Scooby-Doo, Where Aren't You?

Warner Bros. has taken its online marketing blitz well beyond the obligatory Web site. It's a strategy other studios may want to follow

By Ellen Neuborne

When cartoon canine Scooby-Doo hits the silver screen on June 14, he'll have evolved from basic animation to computer-generated image, but that won't be the film's only example of technical prowess. Scooby-Doo will also boast the latest in interactive marketing theory -- one that casts the Web site in a supporting role.

The Internet has been a sore spot for the movie biz. Although studios are eager to embrace the online audience, efforts to woo consumers via their computer screens have been spotty at best. Franchises such as Star Wars and ET have been able to make it work, but the landscape is littered with films like Planet of the Apes and Jurassic Park III -- which sank six figures into splashy Web sites but got little box office boost in return.

Now, some experts are saying the Web sites are the problem. Studios have focused so heavily on creating and drawing traffic to their beefed-up URLs, they've neglected the more powerful aspects of Net marketing such as e-mail, message boards, live chat, and online games. Forrester Research studied the interactive marketing tools of a variety of entertainment properties and came to this conclusion: A reallocation of funds away from Web sites and into such other tactics could generate more buzz at lower cost, and boost box office sales by as much as $15 million.


  That is, of course, if the studios are willing to venture forth from their Web site safety zones. "Life outside the Web site can be scary and unpredictable," says Charlene Li, a Forrester senior analyst in Cambridge, Mass. "It's emotional. It's passionate. It's viral. It's a place where a studio executive no longer has total control."

It's also Scooby-Doo's virtual playground. Along with techno-Scooby, the Warner Bros. Pictures film features a live-action cast starring Matthew Lillard as Shaggy, Sarah Michelle Gellar as Daphne, Freddie Prinze Jr. as Fred, and Linda Cardellini as Velma. To reach the actors' young fans as well as the somewhat older consumers who remember the cartoon from their own childhoods, the marketing team turned not just to the Web, but to the bigger universe of interactive technology.

"The object is to broaden our reach," says Don Buckley, senior vice-president for interactive marketing at Warner Bros. Pictures. The obligatory Flash-enabled home page ( was launched in March, but the marketing isn't just about site traffic. "I'm happy to lose a unique visitor if they end up making the same decision and buying a ticket," says Buckley.


  To that end, much of the virtual blitz takes place apart from The film's advergame -- an online promotional game featuring characters and plot elements from the movie -- goes live first on movie news sites like, not on the film's home page. The trailer made its debut on America Online (AOL Time Warner is the film company's parent). Specialized content, including Scooby trivia games and nostalgia stories about the original cartoon, will also be posted on AOL -- both in the entertainment and the auto sections (for fans of the groovy Scooby van).

For those who like instant-message chatting (and teens really do), a virtual bot programmed to carry on IM conversations can be downloaded and added to a personal buddy list. Buckley's team carefully monitored popular movie-news sites and provided tidbits and art to their Webmasters. And the next time a cell phone goes off in a business meeting somewhere, don't be surprised if the ring tone is the Scooby-Doo theme song. That's part of the film's wireless push -- it will also include games, trivia, and discount offers delivered to cell-phone and PDA screens.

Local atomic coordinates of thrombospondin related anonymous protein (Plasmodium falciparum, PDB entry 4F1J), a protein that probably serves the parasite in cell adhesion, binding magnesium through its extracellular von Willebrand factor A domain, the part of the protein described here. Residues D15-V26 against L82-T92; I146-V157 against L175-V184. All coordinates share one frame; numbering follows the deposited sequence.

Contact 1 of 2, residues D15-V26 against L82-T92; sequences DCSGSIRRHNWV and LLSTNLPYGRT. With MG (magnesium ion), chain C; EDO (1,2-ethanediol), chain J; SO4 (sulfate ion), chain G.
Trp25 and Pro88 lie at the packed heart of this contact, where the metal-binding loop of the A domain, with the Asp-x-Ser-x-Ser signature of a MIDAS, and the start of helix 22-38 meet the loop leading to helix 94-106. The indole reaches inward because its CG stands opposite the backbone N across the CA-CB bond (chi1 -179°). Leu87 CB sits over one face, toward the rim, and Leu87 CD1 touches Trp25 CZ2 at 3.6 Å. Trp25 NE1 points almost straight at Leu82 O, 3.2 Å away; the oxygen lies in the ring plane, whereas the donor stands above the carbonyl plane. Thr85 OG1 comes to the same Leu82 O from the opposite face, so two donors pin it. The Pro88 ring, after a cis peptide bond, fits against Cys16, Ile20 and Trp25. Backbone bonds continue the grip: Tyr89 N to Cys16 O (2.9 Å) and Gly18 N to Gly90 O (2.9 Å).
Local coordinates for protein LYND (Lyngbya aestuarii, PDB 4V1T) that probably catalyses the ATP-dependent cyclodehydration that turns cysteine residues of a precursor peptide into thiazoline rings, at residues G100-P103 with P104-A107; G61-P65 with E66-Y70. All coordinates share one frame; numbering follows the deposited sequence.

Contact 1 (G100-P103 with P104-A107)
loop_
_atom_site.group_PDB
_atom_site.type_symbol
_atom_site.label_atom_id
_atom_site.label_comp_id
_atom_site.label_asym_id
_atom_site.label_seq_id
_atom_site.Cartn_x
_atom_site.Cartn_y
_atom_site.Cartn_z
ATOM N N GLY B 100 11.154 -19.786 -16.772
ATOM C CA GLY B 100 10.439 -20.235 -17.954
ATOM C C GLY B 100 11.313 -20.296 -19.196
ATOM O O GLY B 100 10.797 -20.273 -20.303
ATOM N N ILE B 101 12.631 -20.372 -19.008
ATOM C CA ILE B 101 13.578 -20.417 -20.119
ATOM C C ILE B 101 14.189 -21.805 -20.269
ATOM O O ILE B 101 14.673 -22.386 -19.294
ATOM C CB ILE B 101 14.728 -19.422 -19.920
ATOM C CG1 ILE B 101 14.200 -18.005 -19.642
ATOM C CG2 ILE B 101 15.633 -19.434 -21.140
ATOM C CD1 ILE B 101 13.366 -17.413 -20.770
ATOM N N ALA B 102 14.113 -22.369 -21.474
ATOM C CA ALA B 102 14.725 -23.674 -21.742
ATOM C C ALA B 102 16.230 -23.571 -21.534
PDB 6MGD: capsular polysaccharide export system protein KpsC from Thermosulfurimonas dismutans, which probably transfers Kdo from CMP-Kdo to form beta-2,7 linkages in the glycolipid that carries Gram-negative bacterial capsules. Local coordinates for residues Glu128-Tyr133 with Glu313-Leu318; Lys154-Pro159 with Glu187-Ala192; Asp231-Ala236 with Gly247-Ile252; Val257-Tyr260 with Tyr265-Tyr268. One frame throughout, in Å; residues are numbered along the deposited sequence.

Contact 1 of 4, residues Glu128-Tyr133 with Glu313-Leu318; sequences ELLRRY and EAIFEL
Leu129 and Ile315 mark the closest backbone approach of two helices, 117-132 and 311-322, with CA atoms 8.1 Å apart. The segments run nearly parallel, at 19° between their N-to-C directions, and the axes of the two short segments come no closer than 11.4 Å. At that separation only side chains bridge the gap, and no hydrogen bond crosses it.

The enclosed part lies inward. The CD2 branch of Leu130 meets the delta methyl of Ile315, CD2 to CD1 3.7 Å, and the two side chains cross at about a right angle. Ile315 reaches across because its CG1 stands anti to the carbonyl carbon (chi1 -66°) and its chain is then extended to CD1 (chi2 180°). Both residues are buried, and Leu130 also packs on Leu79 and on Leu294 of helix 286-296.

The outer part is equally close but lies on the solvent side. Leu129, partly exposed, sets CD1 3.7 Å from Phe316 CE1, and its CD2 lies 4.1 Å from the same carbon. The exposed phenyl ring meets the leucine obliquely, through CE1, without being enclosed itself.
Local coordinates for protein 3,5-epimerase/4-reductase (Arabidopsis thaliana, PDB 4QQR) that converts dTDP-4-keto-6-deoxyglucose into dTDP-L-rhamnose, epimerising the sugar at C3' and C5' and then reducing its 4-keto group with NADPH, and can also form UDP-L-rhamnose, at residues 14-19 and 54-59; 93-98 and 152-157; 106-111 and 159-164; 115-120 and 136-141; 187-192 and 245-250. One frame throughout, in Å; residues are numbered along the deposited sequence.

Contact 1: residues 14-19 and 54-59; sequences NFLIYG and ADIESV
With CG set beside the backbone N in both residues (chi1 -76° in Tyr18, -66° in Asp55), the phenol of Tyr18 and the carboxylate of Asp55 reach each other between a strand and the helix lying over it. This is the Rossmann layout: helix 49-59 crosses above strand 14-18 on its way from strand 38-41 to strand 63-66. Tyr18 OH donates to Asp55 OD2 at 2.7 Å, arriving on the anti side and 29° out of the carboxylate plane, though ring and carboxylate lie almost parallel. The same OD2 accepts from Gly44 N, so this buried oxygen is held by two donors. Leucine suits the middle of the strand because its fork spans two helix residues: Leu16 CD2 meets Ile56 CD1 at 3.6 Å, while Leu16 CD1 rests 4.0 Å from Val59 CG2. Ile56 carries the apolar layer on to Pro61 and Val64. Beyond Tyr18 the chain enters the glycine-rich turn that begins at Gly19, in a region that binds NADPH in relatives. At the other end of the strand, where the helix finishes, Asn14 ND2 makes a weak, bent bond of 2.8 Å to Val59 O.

Certainly, the Web site -- offering cast data, photos, posters, and a place to sign up for promotional e-mail from Scooby -- plays a role in the marketing program. But it's far from the only role. "The fan base is in a lot of different places," says Buckley.

Will this work? Some of it already has. Some 5.5 million fans downloaded the trailer when it went live in March. By the time the film opens, Warner officials estimate another 5 million will have viewed the preview online. And Scooby-Doo's handlers have successfully used movie fan sites to generate buzz.


  Last year, when criticism -- and some unflattering pictures of the cast -- made their way to a popular movie news site, Warner did damage control by flying a half-dozen hand-picked Webmasters to Australia for a visit to the set. The junket paid off: The group returned and wrote up glowing reports of the film-in-progress. In the tradition of the Internet, these were reposted, linked to, and otherwise distributed for months afterward.

Heading now into opening weekend, that glow remains. "It looks like the word has turned around on Scooby-Doo," says Harry Knowles, founder of popular movie news site Ain' and author of last year's online criticism. "My spies say they kind of like it."

But only opening weekend will tell whether Scooby-Doo, which the industry estimates was budgeted at $80 million, will get a true boost from the Net. And Hollywood will be watching closely. "A lot of studios have been burned, pumping $1 million into a Web site and then not being able to measure a return," says Phillip Nakov, co-founder of movie fan and news site "In a lot of ways, it's still a mystery."

One that Warner Bros. hopes Scooby-Doo, the great dog detective, can solve.

Neuborne is a freelance writer in New York

Edited by Beth Belton

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